R. Vale Faro was born in 1902 and studied architecture at the Armour Institute of Technology in Chicago. At Armour, Faro was considered by instructors and fellow students to be a radical because he advocated modern design. Following graduation, he traveled to Paris to further his study of architecture. When he returned to Chicago, he took a job at Schmidt, Garden & Erikson, where he met another vocal advocate of the modern idiom, George Fred Keck, with whom he associated for a brief time in 1926-1927. Faro worked in the firm of Schmidt, Garden & Erikson from the late 1920s until he retired in 1967. His design work at the Century of Progress International Exposition in Chicago in 1933-1934 included the Time-Life Building and the Italian Village. Faro died in 1988 in Madeira Beach, Florida.
Faro speaks about attending Armour Institute of Technology; an atelier and Louis Sullivan; being in Paris; working at Schmidt, Garden & Erikson; influences while at Armour; designing the Time-Life Building at the Century of Progress International Exposition; George Fred Keck; designing the Italian Village at the Century of Progress International Exposition; postwar jobs, materials and concerns; use of color; furniture; his successful projects.
Time-Life (aka Time-Fortune) Building, Century of Progress International Exposition; Chicago, 1933-1934. Photograph by Kaufmann & Fabry; Historic Architecture and Landscape Image Collection, Ryerson and Burnham Archives, The Art Institute of Chicago.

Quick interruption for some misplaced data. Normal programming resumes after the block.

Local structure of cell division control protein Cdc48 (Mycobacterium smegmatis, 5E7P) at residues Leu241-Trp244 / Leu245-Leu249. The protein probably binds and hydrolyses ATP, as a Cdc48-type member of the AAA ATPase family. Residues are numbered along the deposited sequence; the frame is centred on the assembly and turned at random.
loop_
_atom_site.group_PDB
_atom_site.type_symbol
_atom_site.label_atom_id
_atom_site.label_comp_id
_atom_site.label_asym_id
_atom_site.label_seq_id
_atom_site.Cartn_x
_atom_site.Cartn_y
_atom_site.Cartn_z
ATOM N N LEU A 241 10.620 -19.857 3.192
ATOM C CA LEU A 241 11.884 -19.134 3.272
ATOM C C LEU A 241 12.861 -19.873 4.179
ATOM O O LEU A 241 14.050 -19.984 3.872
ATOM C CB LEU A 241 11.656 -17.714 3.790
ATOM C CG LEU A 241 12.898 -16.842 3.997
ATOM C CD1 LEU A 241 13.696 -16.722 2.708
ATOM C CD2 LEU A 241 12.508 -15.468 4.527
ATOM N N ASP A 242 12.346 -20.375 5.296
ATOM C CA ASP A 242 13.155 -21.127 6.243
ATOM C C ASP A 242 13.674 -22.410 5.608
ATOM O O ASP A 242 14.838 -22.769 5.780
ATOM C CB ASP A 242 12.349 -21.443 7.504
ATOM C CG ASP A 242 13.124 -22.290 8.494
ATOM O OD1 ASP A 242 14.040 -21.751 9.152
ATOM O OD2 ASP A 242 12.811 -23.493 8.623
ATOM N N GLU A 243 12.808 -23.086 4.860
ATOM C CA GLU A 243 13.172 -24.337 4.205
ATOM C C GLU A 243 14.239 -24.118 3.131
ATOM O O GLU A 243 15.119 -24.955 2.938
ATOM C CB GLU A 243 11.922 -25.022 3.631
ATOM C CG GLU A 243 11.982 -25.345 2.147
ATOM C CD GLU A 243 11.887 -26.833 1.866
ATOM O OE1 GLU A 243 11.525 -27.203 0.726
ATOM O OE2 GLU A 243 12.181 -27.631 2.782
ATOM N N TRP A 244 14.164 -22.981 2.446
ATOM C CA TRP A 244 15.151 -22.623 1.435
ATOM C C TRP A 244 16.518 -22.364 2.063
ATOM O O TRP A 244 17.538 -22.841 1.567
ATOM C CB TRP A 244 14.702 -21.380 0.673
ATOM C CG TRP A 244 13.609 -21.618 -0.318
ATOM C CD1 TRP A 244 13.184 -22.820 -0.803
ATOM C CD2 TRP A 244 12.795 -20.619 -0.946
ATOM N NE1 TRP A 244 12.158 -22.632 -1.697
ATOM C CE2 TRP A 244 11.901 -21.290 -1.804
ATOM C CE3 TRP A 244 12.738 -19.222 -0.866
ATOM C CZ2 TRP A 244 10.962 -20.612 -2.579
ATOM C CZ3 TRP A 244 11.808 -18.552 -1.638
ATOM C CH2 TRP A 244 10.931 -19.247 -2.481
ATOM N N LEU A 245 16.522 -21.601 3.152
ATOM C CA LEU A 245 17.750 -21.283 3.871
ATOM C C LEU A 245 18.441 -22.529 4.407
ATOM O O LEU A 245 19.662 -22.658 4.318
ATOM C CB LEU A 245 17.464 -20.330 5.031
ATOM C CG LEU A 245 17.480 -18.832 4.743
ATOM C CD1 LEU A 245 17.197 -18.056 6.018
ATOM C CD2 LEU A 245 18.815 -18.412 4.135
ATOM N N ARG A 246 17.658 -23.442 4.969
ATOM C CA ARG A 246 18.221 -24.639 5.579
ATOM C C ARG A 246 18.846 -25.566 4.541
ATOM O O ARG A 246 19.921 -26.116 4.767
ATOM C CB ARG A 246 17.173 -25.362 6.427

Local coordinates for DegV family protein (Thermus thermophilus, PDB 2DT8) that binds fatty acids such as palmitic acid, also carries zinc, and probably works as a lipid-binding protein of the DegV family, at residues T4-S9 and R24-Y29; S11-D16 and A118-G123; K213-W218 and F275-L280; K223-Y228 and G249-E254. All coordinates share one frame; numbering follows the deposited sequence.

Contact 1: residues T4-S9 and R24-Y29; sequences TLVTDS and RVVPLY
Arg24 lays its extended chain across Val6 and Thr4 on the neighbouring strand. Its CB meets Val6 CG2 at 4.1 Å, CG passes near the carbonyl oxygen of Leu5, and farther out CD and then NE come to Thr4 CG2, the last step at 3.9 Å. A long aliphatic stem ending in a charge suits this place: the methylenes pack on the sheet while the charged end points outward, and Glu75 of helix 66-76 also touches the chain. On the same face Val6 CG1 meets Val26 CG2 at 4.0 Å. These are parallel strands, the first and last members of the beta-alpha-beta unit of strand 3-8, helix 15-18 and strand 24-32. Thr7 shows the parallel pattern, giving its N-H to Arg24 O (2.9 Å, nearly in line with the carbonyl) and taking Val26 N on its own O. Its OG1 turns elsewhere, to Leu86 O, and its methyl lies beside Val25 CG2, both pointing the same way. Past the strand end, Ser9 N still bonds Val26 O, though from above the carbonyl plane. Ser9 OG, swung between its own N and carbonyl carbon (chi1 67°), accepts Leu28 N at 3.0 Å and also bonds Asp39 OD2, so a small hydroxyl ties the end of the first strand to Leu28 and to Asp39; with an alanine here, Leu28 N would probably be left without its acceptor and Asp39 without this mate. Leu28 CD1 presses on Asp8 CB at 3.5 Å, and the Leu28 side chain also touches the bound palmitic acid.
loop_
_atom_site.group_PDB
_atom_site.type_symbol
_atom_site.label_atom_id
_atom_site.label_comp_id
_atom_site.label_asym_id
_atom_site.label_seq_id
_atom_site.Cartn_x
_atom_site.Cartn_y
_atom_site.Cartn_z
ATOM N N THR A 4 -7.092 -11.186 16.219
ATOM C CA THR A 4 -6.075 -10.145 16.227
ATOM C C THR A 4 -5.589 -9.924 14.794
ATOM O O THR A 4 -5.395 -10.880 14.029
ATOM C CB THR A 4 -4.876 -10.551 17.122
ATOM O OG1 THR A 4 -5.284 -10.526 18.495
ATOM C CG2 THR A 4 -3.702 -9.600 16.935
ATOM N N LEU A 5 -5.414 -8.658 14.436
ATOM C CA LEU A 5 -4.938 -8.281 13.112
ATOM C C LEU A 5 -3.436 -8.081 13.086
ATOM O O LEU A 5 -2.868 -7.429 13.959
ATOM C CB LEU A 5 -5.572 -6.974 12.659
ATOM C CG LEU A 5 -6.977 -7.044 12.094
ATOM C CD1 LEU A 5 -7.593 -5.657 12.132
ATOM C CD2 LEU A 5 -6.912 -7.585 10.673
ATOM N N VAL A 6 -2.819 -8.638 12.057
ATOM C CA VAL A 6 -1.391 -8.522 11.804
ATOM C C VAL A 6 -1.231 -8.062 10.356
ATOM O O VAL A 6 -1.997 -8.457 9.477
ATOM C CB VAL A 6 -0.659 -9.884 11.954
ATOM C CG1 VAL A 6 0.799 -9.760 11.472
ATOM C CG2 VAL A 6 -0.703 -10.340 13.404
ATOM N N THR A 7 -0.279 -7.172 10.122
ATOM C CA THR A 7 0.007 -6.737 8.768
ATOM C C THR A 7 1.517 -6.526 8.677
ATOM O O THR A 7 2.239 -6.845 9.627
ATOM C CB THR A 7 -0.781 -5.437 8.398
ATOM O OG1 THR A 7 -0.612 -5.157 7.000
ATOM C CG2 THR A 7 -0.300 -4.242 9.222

Italian Village, Century of Progress International Exposition; Chicago, 1934. Photograph by Kaufmann & Fabry; Historic Architecture and Landscape Image Collection, Ryerson and Burnham Archives, The Art Institute of Chicago.
"[The Century of Progress International Exposition] was in the middle of the Depression. The Century of Progress practically pulled some architects out of a big hole. Hugh Garden made friends with some Italian person who later on was a waiter. He was one of the top figures in the international Mafia, and he and Garden were very close. [The Italian gentleman] came to Schimdt, Garden & Erikson the second year of the fair and said this Italian group wanted to build an Italian Village.... So I made this drawing for a bird's-eye view of this Italian Village and then after the working drawings were done, Pete Fairbairn did the drawings for it. It came time to pay the architects off, so they made arrangements for a meeting with Richard Schmidt in his office after dark at night. And these gangsters, or these Italian gentlemen, all showed up, with Richard Schmidt in the office, and they paid him in cash and they left. They said, 'Goodnight, Mr. Schmidt.' A highly respectable meeting. And Mr. Schmidt told me the next morning--I had breakfast with him at the University Club--and he said, 'You know, after I had all this money in my pocket, I was afraid to leave the building for fear that they would hold me up and take it away from me.'" (pp. 26-27)
Funding for this oral history was provided by the Graham Foundation for Advanced Studies in the Fine Arts. Publication of this oral history in web-accessible form was made possible by the generous support of The Vernon and Marcia Wagner Access Fund at The Art Institute of Chicago, The James & Catherine Haveman Foundation, The Reva and David Logan Family Fund of the Community Foundation for the National Capital Region, and Daniel Logan and The Reva and David Logan Foundation.
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